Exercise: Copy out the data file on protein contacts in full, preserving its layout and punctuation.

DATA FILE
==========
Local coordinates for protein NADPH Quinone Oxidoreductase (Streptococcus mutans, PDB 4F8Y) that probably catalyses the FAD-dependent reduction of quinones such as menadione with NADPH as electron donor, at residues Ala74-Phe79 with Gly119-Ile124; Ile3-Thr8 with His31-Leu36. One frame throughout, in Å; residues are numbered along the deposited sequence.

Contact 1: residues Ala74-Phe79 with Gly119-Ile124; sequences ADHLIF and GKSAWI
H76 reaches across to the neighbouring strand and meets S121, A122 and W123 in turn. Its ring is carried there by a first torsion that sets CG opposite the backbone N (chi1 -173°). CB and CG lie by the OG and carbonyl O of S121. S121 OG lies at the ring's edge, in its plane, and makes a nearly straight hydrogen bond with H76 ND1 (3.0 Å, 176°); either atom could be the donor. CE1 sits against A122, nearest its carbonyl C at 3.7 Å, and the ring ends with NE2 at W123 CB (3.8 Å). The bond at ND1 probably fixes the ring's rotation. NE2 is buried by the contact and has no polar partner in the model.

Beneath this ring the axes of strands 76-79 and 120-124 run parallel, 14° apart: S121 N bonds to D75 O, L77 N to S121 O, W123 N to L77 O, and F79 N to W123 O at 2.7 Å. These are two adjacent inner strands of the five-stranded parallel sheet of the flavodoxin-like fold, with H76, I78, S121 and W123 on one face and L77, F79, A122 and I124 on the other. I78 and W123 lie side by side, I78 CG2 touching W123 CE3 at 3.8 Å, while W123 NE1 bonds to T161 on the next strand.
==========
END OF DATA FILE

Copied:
Local coordinates for protein NADPH Quinone Oxidoreductase (Streptococcus mutans, PDB 4F8Y) that probably catalyses the FAD-dependent reduction of quinones such as menadione with NADPH as electron donor, at residues Ala74-Phe79 with Gly119-Ile124; Ile3-Thr8 with His31-Leu36. One frame throughout, in Å; residues are numbered along the deposited sequence.

Contact 1: residues Ala74-Phe79 with Gly119-Ile124; sequences ADHLIF and GKSAWI
H76 reaches across to the neighbouring strand and meets S121, A122 and W123 in turn. Its ring is carried there by a first torsion that sets CG opposite the backbone N (chi1 -173°). CB and CG lie by the OG and carbonyl O of S121. S121 OG lies at the ring's edge, in its plane, and makes a nearly straight hydrogen bond with H76 ND1 (3.0 Å, 176°); either atom could be the donor. CE1 sits against A122, nearest its carbonyl C at 3.7 Å, and the ring ends with NE2 at W123 CB (3.8 Å). The bond at ND1 probably fixes the ring's rotation. NE2 is buried by the contact and has no polar partner in the model.

Beneath this ring the axes of strands 76-79 and 120-124 run parallel, 14° apart: S121 N bonds to D75 O, L77 N to S121 O, W123 N to L77 O, and F79 N to W123 O at 2.7 Å. These are two adjacent inner strands of the five-stranded parallel sheet of the flavodoxin-like fold, with H76, I78, S121 and W123 on one face and L77, F79, A122 and I124 on the other. I78 and W123 lie side by side, I78 CG2 touching W123 CE3 at 3.8 Å, while W123 NE1 bonds to T161 on the next strand.